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Animal Love

Animal Love
1995 / Color / 1:66 letterbox flat / 46 120 min. / Tierische Liebe / Street Date December 14, 2004 / 24.99
Cinematography Michael Glawogger, Hans Selikovsky, Peter Zeitlinger
Film Editor Michael Glawogger, Christof Schertenleib
Produced by Erich Lackner, Hans Selikovsky
Written and Directed by Ulrich Seidl

Reviewed by Glenn Erickson

This quasi-documentary from Austria lives up to its underground reputation. The quote on the cover is from Werner Herzog: "Never have I looked so directly into hell." The hell referred to is not some exterior evil or political entity, but merely the lives of despair and disaffection shared by millions of urban dwellers on the fringes of society. Writer-director Ulrich Seidl concentrates on a dozen or so of the most depressing individuals you'd ever want to see; there isn't one with an ounce of positive alignment to the modern world.

The film is called Animal Love because all of these people live and express themselves through their pets. It is not a pretty picture. Approaching his subject obliquely, Seidel lets us think we're going to see the usual fairy tale about how the lives of shut-ins and lonely hearts are brightened by the presence of a furry animal with which to share their days. Only a few minutes go by before his misanthropy reveals itself: Our closest point of reference to Animal Love are the frequent news stories about hermits discovered living in filthy houses with dozens of cats or dogs. Emotionally stunted and socially crippled, these people seem to be devolving into a new, subhuman species.

Animal Love isn't a normal documentary in that everything we see has been carefully framed and shot. Some of it may even be rehearsed but it makes little difference, as it is obvious that the docu subjects are exactly as they appear. They sit on their flower-patterned sofas and stare: Older women, middle-aged women, married couples, same-sex couples. The film soon becomes a variation on a freak show. The main "characters" talk to each other or the camera or to their pets. The disc text copy aptly compares Seidl's visuals to Diane Arbus photographs. They have a similar posed, in-your-face quality. Robert Crumb could easily use these people as inspiration for his Zap comix.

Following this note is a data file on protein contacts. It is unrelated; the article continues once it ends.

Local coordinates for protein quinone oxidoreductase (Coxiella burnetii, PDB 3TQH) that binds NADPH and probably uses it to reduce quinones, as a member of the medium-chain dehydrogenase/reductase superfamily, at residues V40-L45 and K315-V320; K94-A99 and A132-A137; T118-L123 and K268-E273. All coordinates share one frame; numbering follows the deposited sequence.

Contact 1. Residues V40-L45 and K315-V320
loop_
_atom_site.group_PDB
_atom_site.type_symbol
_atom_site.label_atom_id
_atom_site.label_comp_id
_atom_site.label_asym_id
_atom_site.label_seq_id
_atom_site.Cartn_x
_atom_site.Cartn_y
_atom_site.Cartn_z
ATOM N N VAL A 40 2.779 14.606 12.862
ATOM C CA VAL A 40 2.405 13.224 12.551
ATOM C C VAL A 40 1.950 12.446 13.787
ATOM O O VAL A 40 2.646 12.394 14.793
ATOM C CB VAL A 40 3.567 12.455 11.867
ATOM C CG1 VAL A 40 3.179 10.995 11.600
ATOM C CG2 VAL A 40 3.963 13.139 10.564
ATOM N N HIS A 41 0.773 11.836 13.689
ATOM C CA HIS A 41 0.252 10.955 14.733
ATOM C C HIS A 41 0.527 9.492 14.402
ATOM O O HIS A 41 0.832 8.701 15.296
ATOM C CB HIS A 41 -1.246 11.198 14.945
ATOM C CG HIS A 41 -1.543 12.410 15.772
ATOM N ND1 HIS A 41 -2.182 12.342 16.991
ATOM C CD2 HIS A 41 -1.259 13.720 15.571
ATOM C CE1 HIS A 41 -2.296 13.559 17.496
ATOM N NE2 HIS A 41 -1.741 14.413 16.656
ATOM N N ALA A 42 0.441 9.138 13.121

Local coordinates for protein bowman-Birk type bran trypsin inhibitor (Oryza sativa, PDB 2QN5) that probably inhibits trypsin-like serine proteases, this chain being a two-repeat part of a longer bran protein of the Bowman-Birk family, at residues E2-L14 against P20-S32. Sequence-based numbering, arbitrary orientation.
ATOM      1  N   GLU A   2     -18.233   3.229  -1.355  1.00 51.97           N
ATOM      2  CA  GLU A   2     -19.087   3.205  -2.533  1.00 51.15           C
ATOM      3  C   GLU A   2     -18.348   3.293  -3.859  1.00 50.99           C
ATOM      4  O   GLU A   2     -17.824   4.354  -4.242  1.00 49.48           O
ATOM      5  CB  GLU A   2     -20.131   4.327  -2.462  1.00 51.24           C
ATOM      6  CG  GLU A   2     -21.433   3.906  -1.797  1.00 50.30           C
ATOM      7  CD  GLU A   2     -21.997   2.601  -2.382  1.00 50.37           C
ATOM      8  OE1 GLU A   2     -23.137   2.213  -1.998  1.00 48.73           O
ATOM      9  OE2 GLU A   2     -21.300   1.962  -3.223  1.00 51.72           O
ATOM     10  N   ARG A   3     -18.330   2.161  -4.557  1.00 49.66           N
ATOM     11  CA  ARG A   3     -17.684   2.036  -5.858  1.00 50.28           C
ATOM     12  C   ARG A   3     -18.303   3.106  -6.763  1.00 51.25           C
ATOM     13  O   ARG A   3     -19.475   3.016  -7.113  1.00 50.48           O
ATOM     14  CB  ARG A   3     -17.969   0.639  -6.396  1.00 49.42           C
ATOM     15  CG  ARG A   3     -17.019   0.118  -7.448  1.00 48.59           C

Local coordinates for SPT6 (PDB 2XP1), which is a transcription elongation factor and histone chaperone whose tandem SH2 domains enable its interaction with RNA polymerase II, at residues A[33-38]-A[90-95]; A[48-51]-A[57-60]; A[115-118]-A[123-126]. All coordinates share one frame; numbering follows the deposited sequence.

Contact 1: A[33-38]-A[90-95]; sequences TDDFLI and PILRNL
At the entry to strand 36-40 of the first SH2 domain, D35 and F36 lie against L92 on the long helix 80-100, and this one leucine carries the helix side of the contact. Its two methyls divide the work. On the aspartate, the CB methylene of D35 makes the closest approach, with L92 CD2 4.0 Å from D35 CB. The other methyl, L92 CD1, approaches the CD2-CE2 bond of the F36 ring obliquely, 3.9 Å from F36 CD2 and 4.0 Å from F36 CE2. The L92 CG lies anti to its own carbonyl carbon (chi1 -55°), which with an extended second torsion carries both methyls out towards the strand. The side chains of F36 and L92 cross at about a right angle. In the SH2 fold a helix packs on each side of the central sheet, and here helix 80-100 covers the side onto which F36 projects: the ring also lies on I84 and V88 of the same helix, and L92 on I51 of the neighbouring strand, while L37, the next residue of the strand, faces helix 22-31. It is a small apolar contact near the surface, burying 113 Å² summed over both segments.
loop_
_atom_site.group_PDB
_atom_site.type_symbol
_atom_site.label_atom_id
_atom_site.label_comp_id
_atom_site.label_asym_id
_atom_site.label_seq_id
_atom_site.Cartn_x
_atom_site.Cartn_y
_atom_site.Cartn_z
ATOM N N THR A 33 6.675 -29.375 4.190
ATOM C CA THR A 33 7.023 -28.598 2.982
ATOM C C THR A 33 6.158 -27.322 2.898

The subject is not the animals but their misaligned owners. Instead of brightening their lives, the pets just seem to bring out the human ugliness in greater detail. All of them live in squalid, distressed circumstances - in ratty apartments and rooms that look like leftover janitorial closets. Two life-partner males incessantly criticize the "system" that has forced them into the margins of society. Another pair seems to be squatting in a ruin, and wander out to do illegal begging in public places. One uses a rabbit as a scam. He's ignored until he asks for money for the bunny, and then various passersby take notice and donate.

There's a horrid couple that argues over sordid issues - his drunkenness, her cowardice. An older woman talks constantly of the man who left her. She speaks to her new pet as a substitute for the missing human partner, giving her wretched situation a touch of madness - "If he comes back, we won't let him in, will we?" After only a couple of examples we realize that the relationships between these misshapen, unwanted, abandoned people and their pets are not at all healthy. One sex-obsessed couple talk about finding another like-minded pair to make a foursome, while lying in their underwear among their animals on the dirty floor.

The film presents a collection of cruelly maladjusted humans, some of them barely connected to other people and living in almost complete social isolation. The animals they live with are their only contact with 'human' kindness, and that irony makes them seem sicker than ever. None of the animals seems to be actually molested, except for one painful episode with a fairly attractive woman. She ignores various phone messages from crudely amorous men and then indulges in some unpleasantly erotic play with her dog on the floor. Hell on Earth is to be found in horrid human relationships.

Animal Love isn't for the average viewer, and probably not for a lot of exceptional viewers either. There's a graphic sex scene or two that come off as if someone set up a camera in a real asylum; as I said above, director Seidl's camera is too careful an observer for this to play like cinema verité. Seidl knows his subjects are so warped, it doesn't matter if a camera is recording them or not. It's definitely a study piece for students of the documentary film.

Images's release of The KimStim Collection's disc of Animal Love is an okay flat transfer of the movie, matted to 1:66. Production values are good and the audio recording fine; the German dialogue is translated in subs burned into the print. The non-exploitative packaging says that the film is for mature viewers only but gives few hints of the docu's dark content. I pity the DVD buyer who picks up this disc by mistake, thinking it celebrates a positive look at people and their pets.

On a scale of Excellent, Good, Fair, and Poor, Animal Love rates:
Movie: Good but rough going for most audiences
Video: Good -
Sound: Good
Supplements: None
Packaging: Keep case
Reviewed: January 3, 2004

Republished by permission of Turner Classic Movies.

DVD Savant Text © Copyright 2007 Glenn Erickson

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